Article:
There’s some controversy around cannabis products like CBD because of recreational marijuana use. There is however growing awareness about the possible health benefits of CBD oil. Here’s what you need to know about six potential medical uses of CBD and where the research stands:
1. Anxiety relief
CBD may be able to help you manage anxiety. Researchers believe it may change the way your brain’s receptors respond to serotonin, a chemical linked to mental health. Receptors are tiny proteins attached to your cells that receive chemical messages and help your cells respond to different stimuli.
One study found that a CBD helped people with social anxiety give a speech. Other early studies done with animals have shown that CBD may help relieve anxiety by:
decreasing physiological effects of anxiety, such as an increased heart rate
improving symptoms of post-traumatic stress disorder (PTSD)
inducing sleep in cases of insomnia.
CBD has been in the news before, as a possible treatment for epilepsy. Research is still in its early days. Researchers are testing how much CBD is able to reduce the number of seizures in people with epilepsy, as well as how safe it is. The American Epilepsy Society states that cannabidiol research offers hope for seizure disorders, and that research is currently being conducted to better understand safe use.
A study in 2016 worked with 214 people with epilepsy. The study participants added oral doses of 2 to 5mg of CBD per day to their existing anti-epilepsy medications. The study’s researchers monitored the participants for 12 weeks, recording any negative side effects and checking on the frequency of their seizures. Overall, participants had 36.5 percent fewer seizures per month. However, severe adverse effects were recorded in 12 percent of the participants.
Researchers are looking at a receptor located in the brain to learn about the ways that CBD could help people with neurodegenerative disorders, which are diseases that cause the brain and nerves to deteriorate over time. This receptor is known as CB1.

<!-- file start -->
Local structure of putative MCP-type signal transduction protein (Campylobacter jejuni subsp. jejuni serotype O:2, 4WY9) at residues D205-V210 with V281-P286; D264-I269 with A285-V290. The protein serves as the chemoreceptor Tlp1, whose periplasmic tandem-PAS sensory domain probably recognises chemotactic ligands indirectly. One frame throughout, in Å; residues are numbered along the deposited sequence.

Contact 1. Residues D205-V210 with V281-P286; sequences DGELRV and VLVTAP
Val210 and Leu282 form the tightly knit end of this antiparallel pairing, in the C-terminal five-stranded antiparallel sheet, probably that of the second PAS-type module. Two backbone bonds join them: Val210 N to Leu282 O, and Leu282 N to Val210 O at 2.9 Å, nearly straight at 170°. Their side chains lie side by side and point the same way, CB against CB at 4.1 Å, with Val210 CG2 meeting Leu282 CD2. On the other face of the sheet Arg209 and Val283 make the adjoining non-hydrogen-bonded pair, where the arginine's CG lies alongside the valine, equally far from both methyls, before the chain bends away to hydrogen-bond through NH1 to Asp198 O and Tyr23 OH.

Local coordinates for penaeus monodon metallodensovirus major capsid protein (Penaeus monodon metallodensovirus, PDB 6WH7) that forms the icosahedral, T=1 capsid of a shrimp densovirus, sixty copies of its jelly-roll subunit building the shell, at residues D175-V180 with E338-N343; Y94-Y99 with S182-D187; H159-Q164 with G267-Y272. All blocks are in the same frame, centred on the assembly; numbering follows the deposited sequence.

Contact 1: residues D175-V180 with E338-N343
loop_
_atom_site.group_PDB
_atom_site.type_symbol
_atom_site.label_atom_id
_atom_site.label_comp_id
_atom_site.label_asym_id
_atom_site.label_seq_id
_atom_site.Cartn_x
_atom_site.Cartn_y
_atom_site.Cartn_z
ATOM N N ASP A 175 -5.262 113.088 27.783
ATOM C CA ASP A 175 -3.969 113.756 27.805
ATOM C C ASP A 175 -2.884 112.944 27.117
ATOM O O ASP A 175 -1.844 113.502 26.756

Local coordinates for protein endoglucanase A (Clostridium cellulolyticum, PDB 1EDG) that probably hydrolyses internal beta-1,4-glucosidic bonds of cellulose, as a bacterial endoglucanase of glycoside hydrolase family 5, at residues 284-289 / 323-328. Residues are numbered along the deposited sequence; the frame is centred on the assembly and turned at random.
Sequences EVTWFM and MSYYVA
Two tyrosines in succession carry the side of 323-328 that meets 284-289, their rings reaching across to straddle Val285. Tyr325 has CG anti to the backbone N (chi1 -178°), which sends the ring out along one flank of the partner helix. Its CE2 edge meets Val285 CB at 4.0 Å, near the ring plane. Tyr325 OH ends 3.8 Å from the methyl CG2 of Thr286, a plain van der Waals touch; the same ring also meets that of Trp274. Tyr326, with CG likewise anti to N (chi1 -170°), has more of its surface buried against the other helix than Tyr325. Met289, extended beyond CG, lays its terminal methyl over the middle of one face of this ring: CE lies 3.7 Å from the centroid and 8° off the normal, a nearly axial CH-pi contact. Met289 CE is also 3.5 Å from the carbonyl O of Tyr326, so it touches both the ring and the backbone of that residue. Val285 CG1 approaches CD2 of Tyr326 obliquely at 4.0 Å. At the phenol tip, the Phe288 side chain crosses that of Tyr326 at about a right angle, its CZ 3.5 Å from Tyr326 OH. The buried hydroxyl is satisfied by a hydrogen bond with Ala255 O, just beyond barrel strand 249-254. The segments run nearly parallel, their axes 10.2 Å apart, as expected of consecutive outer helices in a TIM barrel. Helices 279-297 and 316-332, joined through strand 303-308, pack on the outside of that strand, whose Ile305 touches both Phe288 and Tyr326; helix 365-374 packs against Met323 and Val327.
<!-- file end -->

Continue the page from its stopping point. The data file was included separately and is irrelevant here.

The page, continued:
Researchers are studying the use of CBD oil for treating:
multiple sclerosis (MS)
CBD oil may also reduce the inflammation that can make neurodegenerative symptoms worse. More research is needed to fully understand the effects of CBD oil for neurodegenerative diseases.
4. Pain relief
The effects of CBD on your brain’s receptors may also help you manage pain. Studies have shown that cannabis can offer some benefits when taken after chemotherapy treatments. Other pre-clinical studies sponsored by the National Institutes of Health are also looking at the role of cannabis in relieving symptoms caused by:
spinal cord injuries.
Nabiximols (Sativex), a multiple sclerosis drug made from a combination of TCH and CBD, is approved in the United Kingdom and Canada to treat MS pain. However, researchers think the CBD in the drug may be contributing more with its anti-inflammatory properties than by acting against the pain. Clinical trials of CBD are necessary to determine whether or not it should be used for pain management.
The effects of CBD on receptors in the immune system may help reduce overall inflammation in the body. In turn, CBD oil may offer benefits for acne management. A human study found that the oil prevented activity in sebaceous glands. These glands are responsible for producing sebum, a natural oily substance that hydrates the skin. Too much sebum, however, can lead to acne.
Before you consider CBD oil for acne treatment, it’s worth discussing with your dermatologist. More human studies are needed to evaluate the potential benefits of CBD for acne.
5. Cancer treatment
Some studies have investigated the role of CBD in preventing cancer cell growth, but research is still in its early stages. The NCI says that CBD may help alleviate cancer symptoms and cancer treatment side effects. However, the NCI doesn’t fully endorse any form of cannabis as a cancer treatment. The action of CBD that’s promising for cancer treatment is its ability to moderate inflammation and change how cell reproduce. CBD has the effect of reducing the ability of some types of tumor cells to reproduce.